One of the most welcome wine trends of the last few years has been the meteoric rise of “glou-glou” reds like today’s charmer from Maison Crochet. In fact, Crochet’s “Native” is everything the kids are crazy for in wine these days: It’s organically farmed and naturally made; it’s a pétillant naturel, or “pét-nat,” meaning it displays a slight, natural effervescence; and yes, it is a lightweight, gluggable vin de soif (“wine for thirst”) you can imagine a rag-tag band of vineyard workers enjoying with a chill over lunch.
Or maybe it’s the bottle you share on the sidewalk outside your favorite wine bar as you munch on a few snacks. Whatever the scenario, this Pinot Noir-Gamay-Chardonnay blend is all about conviviality and straightforward deliciousness, and most important of all, it isn’t some confection masquerading as a wine—this is a tangy, mineral, cool-climate red with real character, a Bourgogne Rouge/Cru Beaujolais mashup lightened and lifted by the inclusion of white grapes and the slightest hint of spritz. The label perfectly captures the joyful, spontaneous, rock n’ roll quality of the wine inside—if a curmudgeon like me can be so enraptured by it, you may have a new “house” red on your hands!
If all that weren’t enough, “Native” hails from one of French wine’s outlier winegrowing zones—the Moselle River Valley, west of Alsace, not far from where the waterway becomes the Mosel upon entering Germany. Maison Crochet’s winery and vineyards are in the Lorraine region, through which the Moselle flows from its origins in the Vosges Mountains before entering Germany (and becoming the Mosel). There are a few wine appellations in Lorraine, including the “Moselle” and “Côtes de Toul” AOCs, but the Crochet wines are bottled without such designations, carrying the Vin de France moniker instead.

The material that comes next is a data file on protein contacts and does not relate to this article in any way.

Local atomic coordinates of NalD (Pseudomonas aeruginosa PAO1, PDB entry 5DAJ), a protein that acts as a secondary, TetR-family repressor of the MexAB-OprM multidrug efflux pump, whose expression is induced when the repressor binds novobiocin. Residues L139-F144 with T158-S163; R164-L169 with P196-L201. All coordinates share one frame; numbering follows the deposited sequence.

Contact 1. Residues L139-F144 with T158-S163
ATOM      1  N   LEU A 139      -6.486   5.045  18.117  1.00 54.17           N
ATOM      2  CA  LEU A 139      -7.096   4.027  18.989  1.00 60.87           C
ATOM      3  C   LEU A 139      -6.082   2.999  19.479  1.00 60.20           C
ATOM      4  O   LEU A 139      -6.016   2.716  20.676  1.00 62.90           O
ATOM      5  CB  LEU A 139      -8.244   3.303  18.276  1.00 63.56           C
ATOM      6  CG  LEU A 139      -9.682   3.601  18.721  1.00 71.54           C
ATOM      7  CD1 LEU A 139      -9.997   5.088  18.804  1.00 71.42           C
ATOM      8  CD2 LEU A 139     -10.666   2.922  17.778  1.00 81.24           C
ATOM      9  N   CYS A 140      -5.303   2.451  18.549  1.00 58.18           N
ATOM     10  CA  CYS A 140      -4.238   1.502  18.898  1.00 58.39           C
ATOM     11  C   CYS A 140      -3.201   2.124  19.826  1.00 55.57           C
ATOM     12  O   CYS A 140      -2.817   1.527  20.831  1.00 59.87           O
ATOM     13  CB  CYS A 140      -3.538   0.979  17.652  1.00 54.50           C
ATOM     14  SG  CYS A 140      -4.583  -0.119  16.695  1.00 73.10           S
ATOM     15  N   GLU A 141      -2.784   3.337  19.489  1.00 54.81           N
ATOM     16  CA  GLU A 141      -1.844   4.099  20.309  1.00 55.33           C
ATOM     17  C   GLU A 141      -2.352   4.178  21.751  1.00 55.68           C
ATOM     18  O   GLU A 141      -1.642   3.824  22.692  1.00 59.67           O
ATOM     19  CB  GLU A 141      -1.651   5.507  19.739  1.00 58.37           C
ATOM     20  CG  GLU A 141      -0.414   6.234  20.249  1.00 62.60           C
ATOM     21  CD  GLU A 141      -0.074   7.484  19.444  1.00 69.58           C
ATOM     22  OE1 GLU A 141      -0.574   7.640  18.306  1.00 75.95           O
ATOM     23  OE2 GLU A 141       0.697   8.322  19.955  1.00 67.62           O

The Crochet property in Bulligny includes five hectares of organically farmed vineyards in limestone marl soils, from which they produce an array of Champagne-method sparklers as well as pétillants and still whites and reds. They make a white, a rosé, and a red under the “Native” label, with this wine combining a third each Pinot Noir, Gamay, and Chardonay. The Chardonnay and the Pinot Noir are de-stemmed while the Gamay grape clusters are left intact, and all three varieties are co-fermented on native yeasts in stainless steel tanks. Only a trace amount of sulfur is added at bottling, when the wine is sealed up under a crown cap, trapping a small amount of natural effervescence in the bottle.
The 2019 “Native” is all about exuberant freshness and primary fruit aromas, with lots of energy and snap on the palate. It has a light ruby hue in the glass, with aromas of black cherry, wild strawberry, cranberry, pomegranate, blood orange, rose petals, violets, herbs, and crushed rocks. The fruit is perfectly ripe and tangy, not sweet, on the palate, with loads of freshness driving an aromatic finish. Serve it at 50-55 degrees (or even a little cooler) in Burgundy stems and you’ve got one of the most versatile, high-energy food wines you could possibly ask for—refreshing, with modest alcohol, and well-suited for the flavors of the season. Would this be a pitch-perfect light red for the Thanksgiving table? You bet it would, so consider grabbing a handful—I guarantee it’ll be the first wine to disappear. You might consider a dry run with the attached recipe, or just enjoy it al fresco,
wine-bar style, with some snacks. “Enjoy” is the operative word here. Cheers!